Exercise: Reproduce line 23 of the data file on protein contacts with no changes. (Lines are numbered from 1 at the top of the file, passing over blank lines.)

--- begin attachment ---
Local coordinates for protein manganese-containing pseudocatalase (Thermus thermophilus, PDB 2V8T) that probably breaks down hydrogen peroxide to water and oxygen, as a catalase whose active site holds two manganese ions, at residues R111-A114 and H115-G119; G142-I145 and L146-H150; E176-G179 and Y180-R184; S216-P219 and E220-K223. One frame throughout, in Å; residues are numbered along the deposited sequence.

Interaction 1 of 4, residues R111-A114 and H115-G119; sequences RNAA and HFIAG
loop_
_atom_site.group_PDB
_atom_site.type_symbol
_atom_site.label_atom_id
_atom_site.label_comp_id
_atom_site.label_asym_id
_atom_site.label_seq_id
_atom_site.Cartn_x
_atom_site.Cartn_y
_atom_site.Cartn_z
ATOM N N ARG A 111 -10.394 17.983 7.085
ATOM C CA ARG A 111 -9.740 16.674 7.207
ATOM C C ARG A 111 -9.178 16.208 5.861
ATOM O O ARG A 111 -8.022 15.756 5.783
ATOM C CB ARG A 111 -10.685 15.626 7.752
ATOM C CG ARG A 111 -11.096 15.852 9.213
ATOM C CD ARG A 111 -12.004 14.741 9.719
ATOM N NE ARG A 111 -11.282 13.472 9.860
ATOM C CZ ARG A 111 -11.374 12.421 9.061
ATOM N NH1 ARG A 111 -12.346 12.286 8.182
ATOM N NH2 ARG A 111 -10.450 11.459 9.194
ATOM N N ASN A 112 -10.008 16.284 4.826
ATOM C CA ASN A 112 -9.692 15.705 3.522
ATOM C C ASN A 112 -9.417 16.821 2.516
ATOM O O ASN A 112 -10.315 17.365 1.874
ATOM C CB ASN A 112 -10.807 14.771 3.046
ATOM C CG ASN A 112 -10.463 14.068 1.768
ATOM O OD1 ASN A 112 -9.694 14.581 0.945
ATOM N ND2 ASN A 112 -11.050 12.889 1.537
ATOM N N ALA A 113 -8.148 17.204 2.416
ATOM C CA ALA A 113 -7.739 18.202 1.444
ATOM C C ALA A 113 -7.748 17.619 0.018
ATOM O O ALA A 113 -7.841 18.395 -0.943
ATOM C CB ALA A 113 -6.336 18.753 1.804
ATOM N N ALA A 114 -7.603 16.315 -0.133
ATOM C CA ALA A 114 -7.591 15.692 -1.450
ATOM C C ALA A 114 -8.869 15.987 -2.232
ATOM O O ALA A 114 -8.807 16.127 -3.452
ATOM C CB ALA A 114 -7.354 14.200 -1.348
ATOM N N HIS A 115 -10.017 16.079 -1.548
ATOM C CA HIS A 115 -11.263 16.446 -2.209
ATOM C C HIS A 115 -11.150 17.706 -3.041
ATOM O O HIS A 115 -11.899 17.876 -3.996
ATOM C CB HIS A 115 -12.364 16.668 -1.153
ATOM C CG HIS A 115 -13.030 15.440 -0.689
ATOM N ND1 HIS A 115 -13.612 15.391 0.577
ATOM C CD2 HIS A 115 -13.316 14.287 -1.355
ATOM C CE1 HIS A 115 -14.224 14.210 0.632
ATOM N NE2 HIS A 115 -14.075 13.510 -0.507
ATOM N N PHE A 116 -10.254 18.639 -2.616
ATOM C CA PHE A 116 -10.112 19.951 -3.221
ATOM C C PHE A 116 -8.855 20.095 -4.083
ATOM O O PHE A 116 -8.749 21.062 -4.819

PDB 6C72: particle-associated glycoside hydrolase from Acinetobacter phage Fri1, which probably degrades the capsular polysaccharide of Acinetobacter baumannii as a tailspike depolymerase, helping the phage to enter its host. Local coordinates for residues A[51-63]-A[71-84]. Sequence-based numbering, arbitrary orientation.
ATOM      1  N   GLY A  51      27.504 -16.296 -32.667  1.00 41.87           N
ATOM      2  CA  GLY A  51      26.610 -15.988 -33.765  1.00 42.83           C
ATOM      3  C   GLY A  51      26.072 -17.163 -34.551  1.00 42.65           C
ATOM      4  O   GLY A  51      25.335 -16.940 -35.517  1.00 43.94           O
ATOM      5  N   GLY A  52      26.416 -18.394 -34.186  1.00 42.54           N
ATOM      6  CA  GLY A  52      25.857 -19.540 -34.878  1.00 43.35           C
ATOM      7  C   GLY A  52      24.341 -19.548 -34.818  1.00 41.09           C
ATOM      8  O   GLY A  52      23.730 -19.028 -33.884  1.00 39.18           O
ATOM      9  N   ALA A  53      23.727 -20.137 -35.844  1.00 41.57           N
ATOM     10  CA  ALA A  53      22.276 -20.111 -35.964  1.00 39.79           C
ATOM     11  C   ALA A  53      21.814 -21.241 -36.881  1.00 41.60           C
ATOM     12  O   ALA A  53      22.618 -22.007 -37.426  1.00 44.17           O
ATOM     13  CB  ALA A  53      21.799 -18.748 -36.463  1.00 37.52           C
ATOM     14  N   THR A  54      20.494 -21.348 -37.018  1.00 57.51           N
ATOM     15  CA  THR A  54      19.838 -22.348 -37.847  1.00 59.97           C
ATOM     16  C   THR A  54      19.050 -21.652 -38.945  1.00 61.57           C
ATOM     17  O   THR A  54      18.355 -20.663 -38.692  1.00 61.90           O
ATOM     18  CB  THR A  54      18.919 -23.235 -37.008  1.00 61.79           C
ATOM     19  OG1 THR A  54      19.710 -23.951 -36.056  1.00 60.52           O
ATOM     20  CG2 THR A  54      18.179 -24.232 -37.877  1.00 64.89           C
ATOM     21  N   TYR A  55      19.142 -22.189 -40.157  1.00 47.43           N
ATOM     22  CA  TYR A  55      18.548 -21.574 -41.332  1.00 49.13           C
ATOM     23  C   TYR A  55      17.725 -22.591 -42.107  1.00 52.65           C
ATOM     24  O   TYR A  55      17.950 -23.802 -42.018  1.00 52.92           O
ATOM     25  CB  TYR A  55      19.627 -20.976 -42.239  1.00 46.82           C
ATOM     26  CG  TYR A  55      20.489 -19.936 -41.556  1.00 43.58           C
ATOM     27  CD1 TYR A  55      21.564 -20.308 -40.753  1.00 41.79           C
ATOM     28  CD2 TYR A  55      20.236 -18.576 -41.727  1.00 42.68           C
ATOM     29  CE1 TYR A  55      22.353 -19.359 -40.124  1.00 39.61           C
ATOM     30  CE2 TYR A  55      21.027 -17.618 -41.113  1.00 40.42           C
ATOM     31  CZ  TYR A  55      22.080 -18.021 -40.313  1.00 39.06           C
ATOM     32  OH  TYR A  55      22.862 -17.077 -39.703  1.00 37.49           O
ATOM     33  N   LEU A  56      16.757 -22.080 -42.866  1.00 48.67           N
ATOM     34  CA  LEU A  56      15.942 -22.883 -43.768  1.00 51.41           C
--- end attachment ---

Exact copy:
ATOM N NH2 ARG A 111 -10.450 11.459 9.194